Students are required to take a minimum of two special topic seminars during the course of
their study. The student’s faculty mentor determines and approves the maximum number of
doctoral seminar credit hours that may be added to a student’s program. Distance
students should be aware that all seminars are not required to be offered on-line.
4.13 Master's Degree Program Course
Students may enroll in regularly offered theory and research-based master's degree program
courses with approval from their faculty advisor. Normally, they must be in the student's
expressed major field of interest and cannot be skills-based courses. Students must insure that
the particular courses relate to their individual academic programs and that specific
additional course assignments and requirements beyond those required of master's degree
students in the course are clearly understood by both the student and the course faculty.
A Non Program Course Approval Form must be completed and filed with the Regent
University Advisor for the SCA Doctoral program before registration in the course. (See
Appendix D.)
Distance students should be aware that all master’s degree courses are not required to be
offered by distance.
Form Available: Non Program Course Approval Form
4.14 Dissertation Research
The Dissertation Research credit (COM 795) is a doctoral level credit assigned to
independent academic work and is directly related to his/her dissertation.
Dissertation research credit is used towards the candidate’s program of study for the
purpose of independent work on the dissertation.
The doctoral candidate may apply a maximum of four dissertation research credits to
his/her program of coursework.
Dissertation research credit may be taken any time after the student has completed two
of the following research method courses: COM 701, COM 702, or COM 703.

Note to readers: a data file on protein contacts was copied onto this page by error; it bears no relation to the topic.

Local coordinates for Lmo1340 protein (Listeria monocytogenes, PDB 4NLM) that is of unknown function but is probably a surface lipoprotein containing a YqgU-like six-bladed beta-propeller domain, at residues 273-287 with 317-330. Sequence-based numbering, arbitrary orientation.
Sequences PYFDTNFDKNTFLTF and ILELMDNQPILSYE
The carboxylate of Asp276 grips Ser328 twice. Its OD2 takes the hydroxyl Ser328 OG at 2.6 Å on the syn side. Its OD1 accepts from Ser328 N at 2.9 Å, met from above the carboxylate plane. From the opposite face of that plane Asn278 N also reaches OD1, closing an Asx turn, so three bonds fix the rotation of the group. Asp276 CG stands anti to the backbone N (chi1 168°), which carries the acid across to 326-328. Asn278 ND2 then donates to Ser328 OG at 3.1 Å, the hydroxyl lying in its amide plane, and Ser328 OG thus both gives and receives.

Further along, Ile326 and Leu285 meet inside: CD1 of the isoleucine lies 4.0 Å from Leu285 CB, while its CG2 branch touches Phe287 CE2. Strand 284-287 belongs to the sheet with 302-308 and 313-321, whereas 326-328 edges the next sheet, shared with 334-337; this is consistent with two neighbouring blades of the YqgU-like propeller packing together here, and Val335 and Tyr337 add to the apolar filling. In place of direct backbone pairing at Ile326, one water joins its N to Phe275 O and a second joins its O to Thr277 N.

Dissertation research credit is not a web enabled class; the student must request to be
registered by the University Advisor with approval of the doctoral faculty member
mentoring the research project.
The faculty member overseeing dissertation research credit is normally a faculty member
who would work with the student on their dissertation committee and have similar
research interests.
The outcome of the dissertation research credit hours may be a research paper,
literature review, a methodology analysis, or an annotated bibliography.
Dissertation research credit is taken prior to achieving candidacy (successful defense of
the qualifying examination).
Dissertation research credit is graded pass/fail after each semester of registration.
Upon request and email approval from your advisor, the Doctoral Administrator will
register students for this course. Please indicate how many credit hours in your request.
5.1 Qualifying Examination Phase of the Program
5.2 The Qualifying Examination Stage
The qualifying examination is a stage in doctoral studies at which the doctoral student has
completed all coursework for the Ph.D. degree and is now required to demonstrate mastery
in both written and oral defense form of the content of all mandatory courses in the program
and all courses in their major area of interest. All students are required to take and pass a
qualifying examination as part of their admittance to doctoral candidacy for the degree of
Doctor of Philosophy.
Before taking the qualifying examination for doctoral candidacy, the student’s faculty
advisor must choose two additional doctoral faculty members from the School to sit on the
student committee to write exam questions, administer, and hear the oral defense of the
student's qualifying examination. The student must formally request approval to take the
qualifying examination. All doctoral coursework must be complete in order to request
approval to take the qualifying examination. An up-to-date Academic Degree Plan (ADP)
must be submitted with your Qualifying Examination Request and Approval Form to the
University Advisor for the SCA doctoral program.
Form Available:
Qualifying Examination Request and Approval Form or
5.3 Registering for the Qualifying Examination COM 797
Students will register for COM 797 in the semester in which they are actually taking both the
written and the oral portions of the qualifying examination. This one credit hour is not
applied to the coursework phase of the program. If a student registers for COM 797 and
then chooses to defer the exam until the next scheduled exam date, the student will be
permitted to withdraw and University deadlines will apply.
In the event of a failure of a portion of the exam or the entire exam, the student will be
permitted to retake the entire exam or the portion of the exam failed only one time. The